Sam, the French Capoeira master, talks about the art form that combines martial arts and dance with rousing music
The music weaves and wanders through the rain drenched Aurovilian jungle. It's fierce but friendly. The Capoeira in progress at Deepanam school is no different.
A group of children sits in a circle, along with two teachers. They're holding unusual instruments — a theatrical Berinbau that looks like the lovechild of a bow and a veena. There's a little girl on the pandeiros (a sort of tambourine), and another pint-sized enthusiast on the agogo (bell). In the centre, boy and girl lithely kick, spin and lunge at each other. There are leg sweeps and gentle aerial acrobatics, punctuated by deliberate knee and elbow jabs.
Although the moves are gentle, more theatrical than aggressive, this is clearly an art form rooted in conflict. As Sam, the French Capoeira master nods, the two players hold hands and bow their heads to each other, after which they're replaced by another pair.
A microcosm of life
“Capoeira is many things: It's a game. It's a fight. It's music. It's theatre. And, it's fun,” says Sam, as the class concludes. “Yes, it is difficult, but so are many things in life that are worth working for. I see Capoeira as a microcosm of life. You will find all the difficulties of life within this circle. Also, all the joys. You play with people you might not want to play with.” He says with a laugh: “The boys hate playing with the girls, sometimes they try to sneak away, but always end up getting caught!”
Capoeira is a Brazilian art form combining martial arts and dance with rousing music. When Portugal began to transport slaves from, mainly, West and Central Africa to man their colonies in the 16th Century, Brazil was a major destination. As legend goes, Capoeira was honed and created by the slaves, to keep them fit and give them hope.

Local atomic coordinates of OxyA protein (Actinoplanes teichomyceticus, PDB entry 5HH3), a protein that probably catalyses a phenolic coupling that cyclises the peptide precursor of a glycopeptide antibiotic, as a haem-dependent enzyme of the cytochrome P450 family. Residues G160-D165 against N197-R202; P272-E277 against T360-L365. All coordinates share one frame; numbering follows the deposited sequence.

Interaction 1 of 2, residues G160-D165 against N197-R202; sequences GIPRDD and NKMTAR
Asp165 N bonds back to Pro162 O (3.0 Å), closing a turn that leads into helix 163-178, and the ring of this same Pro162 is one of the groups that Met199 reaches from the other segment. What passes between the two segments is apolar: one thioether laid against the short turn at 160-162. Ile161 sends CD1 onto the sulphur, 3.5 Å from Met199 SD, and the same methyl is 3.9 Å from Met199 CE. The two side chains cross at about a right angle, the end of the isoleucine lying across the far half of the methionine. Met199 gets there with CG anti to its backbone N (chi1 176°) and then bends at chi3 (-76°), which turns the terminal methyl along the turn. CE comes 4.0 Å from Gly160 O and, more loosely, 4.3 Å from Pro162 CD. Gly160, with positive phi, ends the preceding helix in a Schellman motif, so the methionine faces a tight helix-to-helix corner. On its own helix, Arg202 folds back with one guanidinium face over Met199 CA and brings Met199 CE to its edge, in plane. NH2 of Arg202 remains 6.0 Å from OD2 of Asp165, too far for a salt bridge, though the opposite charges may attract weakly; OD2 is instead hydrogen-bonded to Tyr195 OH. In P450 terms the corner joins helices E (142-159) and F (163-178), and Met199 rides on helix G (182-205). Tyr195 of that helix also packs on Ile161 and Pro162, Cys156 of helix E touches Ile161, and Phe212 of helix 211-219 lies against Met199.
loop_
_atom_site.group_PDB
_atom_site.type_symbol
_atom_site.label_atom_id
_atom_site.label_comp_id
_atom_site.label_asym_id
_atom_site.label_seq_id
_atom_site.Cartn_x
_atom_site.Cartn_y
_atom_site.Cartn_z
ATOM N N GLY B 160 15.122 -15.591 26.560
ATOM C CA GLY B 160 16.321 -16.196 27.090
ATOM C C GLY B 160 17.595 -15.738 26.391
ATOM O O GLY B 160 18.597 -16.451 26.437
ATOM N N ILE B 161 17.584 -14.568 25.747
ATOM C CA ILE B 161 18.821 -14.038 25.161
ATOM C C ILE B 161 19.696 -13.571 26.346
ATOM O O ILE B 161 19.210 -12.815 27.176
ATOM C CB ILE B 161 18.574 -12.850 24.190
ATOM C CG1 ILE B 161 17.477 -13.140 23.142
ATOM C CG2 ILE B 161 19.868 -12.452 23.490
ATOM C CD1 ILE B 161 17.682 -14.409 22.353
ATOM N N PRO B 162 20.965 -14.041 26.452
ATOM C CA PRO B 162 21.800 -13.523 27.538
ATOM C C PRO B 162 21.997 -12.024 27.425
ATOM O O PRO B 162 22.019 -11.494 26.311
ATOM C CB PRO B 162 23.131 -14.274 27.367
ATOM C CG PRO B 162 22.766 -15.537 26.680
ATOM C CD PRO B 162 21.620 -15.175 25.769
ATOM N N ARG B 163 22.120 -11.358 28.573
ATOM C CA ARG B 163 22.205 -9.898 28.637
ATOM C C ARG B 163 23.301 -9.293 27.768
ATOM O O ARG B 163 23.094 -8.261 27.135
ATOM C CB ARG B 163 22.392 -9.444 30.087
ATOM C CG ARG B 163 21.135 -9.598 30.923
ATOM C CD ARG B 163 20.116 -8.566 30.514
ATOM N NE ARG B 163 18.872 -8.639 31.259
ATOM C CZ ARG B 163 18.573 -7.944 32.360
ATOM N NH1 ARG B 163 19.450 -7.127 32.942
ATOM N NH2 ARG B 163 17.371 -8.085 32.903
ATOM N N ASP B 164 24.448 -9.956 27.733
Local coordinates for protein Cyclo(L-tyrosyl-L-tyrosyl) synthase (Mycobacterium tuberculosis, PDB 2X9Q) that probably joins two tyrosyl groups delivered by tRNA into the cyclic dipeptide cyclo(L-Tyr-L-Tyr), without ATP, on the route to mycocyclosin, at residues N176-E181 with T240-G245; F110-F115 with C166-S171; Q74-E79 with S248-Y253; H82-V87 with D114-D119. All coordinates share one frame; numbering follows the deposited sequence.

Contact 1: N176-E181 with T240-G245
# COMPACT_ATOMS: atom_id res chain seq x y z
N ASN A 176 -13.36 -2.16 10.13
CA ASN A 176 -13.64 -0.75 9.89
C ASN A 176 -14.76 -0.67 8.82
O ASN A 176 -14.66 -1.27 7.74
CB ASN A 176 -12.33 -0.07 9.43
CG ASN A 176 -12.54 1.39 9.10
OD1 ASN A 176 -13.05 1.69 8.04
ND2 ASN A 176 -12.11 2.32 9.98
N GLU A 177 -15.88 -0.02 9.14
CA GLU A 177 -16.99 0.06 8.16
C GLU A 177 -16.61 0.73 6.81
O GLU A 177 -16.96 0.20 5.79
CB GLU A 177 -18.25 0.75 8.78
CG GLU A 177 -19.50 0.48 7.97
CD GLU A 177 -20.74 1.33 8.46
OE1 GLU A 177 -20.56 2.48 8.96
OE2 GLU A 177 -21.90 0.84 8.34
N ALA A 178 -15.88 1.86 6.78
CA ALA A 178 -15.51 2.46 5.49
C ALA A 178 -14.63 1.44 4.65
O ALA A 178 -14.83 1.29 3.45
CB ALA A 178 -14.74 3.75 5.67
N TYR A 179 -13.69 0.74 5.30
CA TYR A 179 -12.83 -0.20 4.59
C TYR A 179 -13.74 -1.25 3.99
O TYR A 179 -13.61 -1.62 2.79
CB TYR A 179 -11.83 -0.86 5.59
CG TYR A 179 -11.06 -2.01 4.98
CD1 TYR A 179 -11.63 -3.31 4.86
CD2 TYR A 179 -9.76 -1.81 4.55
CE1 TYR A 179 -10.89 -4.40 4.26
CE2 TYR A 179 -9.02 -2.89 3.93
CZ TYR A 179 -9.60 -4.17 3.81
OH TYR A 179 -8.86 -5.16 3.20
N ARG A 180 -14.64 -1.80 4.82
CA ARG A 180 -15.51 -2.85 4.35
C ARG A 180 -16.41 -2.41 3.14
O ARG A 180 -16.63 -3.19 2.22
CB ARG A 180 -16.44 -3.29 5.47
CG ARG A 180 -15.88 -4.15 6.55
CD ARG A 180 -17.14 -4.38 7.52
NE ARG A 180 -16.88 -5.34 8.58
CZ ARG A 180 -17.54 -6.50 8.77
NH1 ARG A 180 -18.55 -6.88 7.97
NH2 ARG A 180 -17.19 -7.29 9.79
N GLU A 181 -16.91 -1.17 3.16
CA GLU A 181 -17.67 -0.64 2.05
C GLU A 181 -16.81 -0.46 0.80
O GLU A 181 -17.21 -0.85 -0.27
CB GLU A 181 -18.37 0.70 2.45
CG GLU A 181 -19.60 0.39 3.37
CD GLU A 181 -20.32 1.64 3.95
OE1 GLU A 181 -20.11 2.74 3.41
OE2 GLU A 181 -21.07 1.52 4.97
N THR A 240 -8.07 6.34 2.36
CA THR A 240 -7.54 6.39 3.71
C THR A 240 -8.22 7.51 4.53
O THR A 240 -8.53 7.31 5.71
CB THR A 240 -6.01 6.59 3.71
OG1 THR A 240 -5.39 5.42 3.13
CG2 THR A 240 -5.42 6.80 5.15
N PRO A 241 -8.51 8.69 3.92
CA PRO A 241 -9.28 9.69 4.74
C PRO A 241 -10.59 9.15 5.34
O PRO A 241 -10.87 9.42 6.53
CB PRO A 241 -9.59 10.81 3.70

Although this art form is just beginning to make inroads into India now, it has been offered in Auroville since 2004. Sam, now the principal teacher, began his journey 11 years ago in France.
“I was 18, studying business in Poitiers. Friends of mine were doing Capoiera, and they said ‘Why don't you try?' I went. It was cool.” He stayed watching them for three hours, and was hooked. “I liked the fact that it blended dancing and fighting. I was doing Ludo and karate then. I had also learned classical western ballet for quite some time. So, it made it easier for me.”
His first serious class was admittedly tough, though. “There were 30 to 40 of us in a small room. I later found out that the master pushes extra hard on the first class — so only the motivated stay.” After years of training in France, he took a break, since he was studying to be a lawyer. “I was at a point in my life when I knew I wanted something, but did not know what it was. I was angry with the system. I failed my exams and didn't know what to do with my life.”
Then, he saw a documentary on India. “I saw Matri Mandir, and looked it up on Google.” In a leap of faith, he got on a plane, and moved countries in 2006. “When I first arrived in Auroville, it was so hard. Everything was different. As luck would have it, he soon bumped into Tiago, who introduced Capoeira to Auroville. “Tiago is a really friendly guy, and his energy drew people. When he left, he instructed me to teach, saying: ‘You don't have much choice. You love Capoeira. Capoeira gave you a lot. Now it's your turn to give back'.”
Sam takes his mission seriously. He travels to Brazil, to learn from the source. In Auroville, he teaches every day. The age group is anything from five to 60. Anybody can do it. I have a student who is 55 years old. She has been playing Capoeira for three years. And, she's never played a sport in her life.”
Preserving the spirit
The central idea is to preserve the spirit with which the art was originally conceived. “Auroville is a living laboratory, and so this is a special place to experiment.” Classes are open to all. Visit http://capoeira-auroville.blogspot.com/ or check out ‘Auroville Capoeira' on Facebook for details.